The Central District Council is crying. As carried in our edition yesterday, the local authority, the country’s largest, has made a desperate appeal to legislators after the central government cut the 2015/16 budget the Council had requested by 34 percent.
The CDC says the budget cut will grievously affect service delivery, provision of schoolbooks and materials to pupils, destitute programmes, infrastructure maintenance, replacement of vehicles and others.
For yet another year, the close to 200,000 residents of the district will have to make do with the deferral of projects such as; construction of warehouses for supplementary feeding, construction and upgrading of roads, and others. The CDC is crying, but it is not crying alone. Since 2008, local authorities have received tighter funding from the Ministry of Finance and Development Planning, as part of broader spending cuts instituted in response to the global recession.
The CDC has seen the gap between its proposed and its actual funding average a negative 26 percent since the 2012/13 financial year, and other councils are no better. While in absolute figures, most councils are seeing nominal improvements in budgetary support from central government, it is the cumulative effects of historic underfunding, inflation and population growth that have landed communities in a service delivery quagmire. All councils are battling high maintenance backlogs, poor state of fleet and plant, as well as static development due to a pattern of below-request funding that has persisted from 2008 and continues today. The 2015/16 recurrent budget of the Gaborone City Council (GCC), for instance, is technically 6.3 percent higher than 2014/15 and yet the local authority plans to cut funding of three out of eight budget areas.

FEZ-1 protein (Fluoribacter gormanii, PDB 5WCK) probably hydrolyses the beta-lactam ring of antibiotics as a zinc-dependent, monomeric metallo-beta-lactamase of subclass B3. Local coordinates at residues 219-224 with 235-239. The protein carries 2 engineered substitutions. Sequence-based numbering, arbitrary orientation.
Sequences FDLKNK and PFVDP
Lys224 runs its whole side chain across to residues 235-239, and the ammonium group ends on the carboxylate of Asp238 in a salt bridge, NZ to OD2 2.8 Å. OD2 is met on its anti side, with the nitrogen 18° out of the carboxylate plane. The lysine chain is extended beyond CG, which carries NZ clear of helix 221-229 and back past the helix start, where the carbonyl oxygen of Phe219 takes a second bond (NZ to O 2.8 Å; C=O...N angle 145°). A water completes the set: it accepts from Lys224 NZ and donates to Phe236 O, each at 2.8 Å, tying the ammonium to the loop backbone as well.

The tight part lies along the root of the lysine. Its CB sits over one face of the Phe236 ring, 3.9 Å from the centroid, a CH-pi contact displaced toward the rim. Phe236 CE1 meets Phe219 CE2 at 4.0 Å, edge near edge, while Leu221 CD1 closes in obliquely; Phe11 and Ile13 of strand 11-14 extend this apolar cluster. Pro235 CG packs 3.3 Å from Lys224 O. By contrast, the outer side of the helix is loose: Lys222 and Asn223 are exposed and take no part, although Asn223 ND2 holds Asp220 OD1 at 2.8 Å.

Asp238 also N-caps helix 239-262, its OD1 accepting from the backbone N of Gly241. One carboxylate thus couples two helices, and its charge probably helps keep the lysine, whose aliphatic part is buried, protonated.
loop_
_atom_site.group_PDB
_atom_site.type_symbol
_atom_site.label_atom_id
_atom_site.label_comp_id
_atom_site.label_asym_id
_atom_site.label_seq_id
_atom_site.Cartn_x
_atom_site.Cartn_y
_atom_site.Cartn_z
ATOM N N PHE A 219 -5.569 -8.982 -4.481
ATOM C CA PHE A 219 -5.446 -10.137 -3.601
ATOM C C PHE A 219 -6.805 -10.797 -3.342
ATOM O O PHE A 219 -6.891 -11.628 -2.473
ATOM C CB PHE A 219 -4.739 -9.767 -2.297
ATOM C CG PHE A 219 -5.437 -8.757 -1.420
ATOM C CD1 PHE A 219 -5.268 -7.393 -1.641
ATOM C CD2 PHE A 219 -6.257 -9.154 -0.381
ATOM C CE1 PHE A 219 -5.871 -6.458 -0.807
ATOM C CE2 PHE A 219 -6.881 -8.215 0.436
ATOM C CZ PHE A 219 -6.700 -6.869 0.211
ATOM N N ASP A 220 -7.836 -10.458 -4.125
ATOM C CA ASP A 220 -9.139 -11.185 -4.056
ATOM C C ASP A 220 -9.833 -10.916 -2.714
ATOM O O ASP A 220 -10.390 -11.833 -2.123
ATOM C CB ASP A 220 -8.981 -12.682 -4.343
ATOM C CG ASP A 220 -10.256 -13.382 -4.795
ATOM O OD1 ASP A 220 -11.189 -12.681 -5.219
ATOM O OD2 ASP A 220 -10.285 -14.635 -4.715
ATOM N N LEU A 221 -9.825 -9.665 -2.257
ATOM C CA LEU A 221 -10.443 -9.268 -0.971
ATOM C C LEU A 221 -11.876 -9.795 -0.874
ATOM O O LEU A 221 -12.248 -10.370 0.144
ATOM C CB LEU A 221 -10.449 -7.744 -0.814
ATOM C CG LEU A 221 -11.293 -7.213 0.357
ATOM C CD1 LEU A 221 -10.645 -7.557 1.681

“Priority areas, although catered for, will not be to the level of our expectations,” said Sesupo Jacobs, chair of the GCC finance committee, in commenting on the budget. The barely-get-by approach is ruinous to local authorities and the communities they serve because the various councils are the primary purveyors of taxpayer-funded services to taxpayers.
While recognising the need for local authorities to increasingly generate their own revenue, it is near impossible for them to be competitive and attract investors when historic underfunding has crippled the delivery of services and projects.
The ball, however, is not totally in central government’s court. Local authorities are notoriously poor at accounting for the grants they receive from central government and the trend appears unstoppable. The GCC, the country’s richest authority by own income, failed an audit into its finances for March 2010, being the last such audit carried out. Public finance hawks in central government will no doubt pounce on such revelations to argue for greater limitations on the mandate of local authorities and the funds disbursed in this regard. In as much as local authorities appeal for greater funding and greater autonomy, they need to demonstrate greater accountability and transparency in handling public funds.
“Whoever can be trusted with very little can also be trusted with much, and whoever is dishonest with very little will also be dishonest with much.”
- Holy Bible